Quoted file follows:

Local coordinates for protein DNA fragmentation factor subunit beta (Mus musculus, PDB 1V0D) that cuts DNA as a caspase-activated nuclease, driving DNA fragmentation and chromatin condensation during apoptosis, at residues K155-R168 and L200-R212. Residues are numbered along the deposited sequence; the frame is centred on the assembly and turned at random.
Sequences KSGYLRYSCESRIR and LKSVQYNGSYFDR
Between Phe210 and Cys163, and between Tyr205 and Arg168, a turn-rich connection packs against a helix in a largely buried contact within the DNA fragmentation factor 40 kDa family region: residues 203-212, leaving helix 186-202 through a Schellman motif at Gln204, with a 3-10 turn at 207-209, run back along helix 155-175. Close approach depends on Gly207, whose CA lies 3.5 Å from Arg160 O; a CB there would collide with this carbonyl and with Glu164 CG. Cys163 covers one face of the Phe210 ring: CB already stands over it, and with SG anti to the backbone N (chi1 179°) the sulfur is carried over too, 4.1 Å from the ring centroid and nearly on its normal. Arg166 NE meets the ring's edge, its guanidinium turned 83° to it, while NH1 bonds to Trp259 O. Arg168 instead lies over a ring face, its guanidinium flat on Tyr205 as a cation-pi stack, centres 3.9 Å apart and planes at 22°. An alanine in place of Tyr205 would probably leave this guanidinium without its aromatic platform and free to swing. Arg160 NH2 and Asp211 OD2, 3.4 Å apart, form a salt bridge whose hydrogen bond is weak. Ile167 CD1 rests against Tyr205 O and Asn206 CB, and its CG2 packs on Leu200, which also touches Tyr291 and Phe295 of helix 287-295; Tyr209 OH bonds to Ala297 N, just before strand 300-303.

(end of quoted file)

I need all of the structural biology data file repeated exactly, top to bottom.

Local coordinates for protein DNA fragmentation factor subunit beta (Mus musculus, PDB 1V0D) that cuts DNA as a caspase-activated nuclease, driving DNA fragmentation and chromatin condensation during apoptosis, at residues K155-R168 and L200-R212. Residues are numbered along the deposited sequence; the frame is centred on the assembly and turned at random.
Sequences KSGYLRYSCESRIR and LKSVQYNGSYFDR
Between Phe210 and Cys163, and between Tyr205 and Arg168, a turn-rich connection packs against a helix in a largely buried contact within the DNA fragmentation factor 40 kDa family region: residues 203-212, leaving helix 186-202 through a Schellman motif at Gln204, with a 3-10 turn at 207-209, run back along helix 155-175. Close approach depends on Gly207, whose CA lies 3.5 Å from Arg160 O; a CB there would collide with this carbonyl and with Glu164 CG. Cys163 covers one face of the Phe210 ring: CB already stands over it, and with SG anti to the backbone N (chi1 179°) the sulfur is carried over too, 4.1 Å from the ring centroid and nearly on its normal. Arg166 NE meets the ring's edge, its guanidinium turned 83° to it, while NH1 bonds to Trp259 O. Arg168 instead lies over a ring face, its guanidinium flat on Tyr205 as a cation-pi stack, centres 3.9 Å apart and planes at 22°. An alanine in place of Tyr205 would probably leave this guanidinium without its aromatic platform and free to swing. Arg160 NH2 and Asp211 OD2, 3.4 Å apart, form a salt bridge whose hydrogen bond is weak. Ile167 CD1 rests against Tyr205 O and Asn206 CB, and its CG2 packs on Leu200, which also touches Tyr291 and Phe295 of helix 287-295; Tyr209 OH bonds to Ala297 N, just before strand 300-303.